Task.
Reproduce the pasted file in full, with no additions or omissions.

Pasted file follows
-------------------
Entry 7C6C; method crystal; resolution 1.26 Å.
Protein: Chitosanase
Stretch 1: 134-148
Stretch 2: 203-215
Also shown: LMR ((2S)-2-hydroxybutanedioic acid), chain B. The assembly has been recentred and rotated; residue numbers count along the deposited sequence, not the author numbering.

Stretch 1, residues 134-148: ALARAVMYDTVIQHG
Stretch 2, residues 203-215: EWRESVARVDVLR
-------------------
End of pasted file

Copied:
Entry 7C6C; method crystal; resolution 1.26 Å.
Protein: Chitosanase
Stretch 1: 134-148
Stretch 2: 203-215
Also shown: LMR ((2S)-2-hydroxybutanedioic acid), chain B. The assembly has been recentred and rotated; residue numbers count along the deposited sequence, not the author numbering.

Stretch 1, residues 134-148: ALARAVMYDTVIQHG
Stretch 2, residues 203-215: EWRESVARVDVLR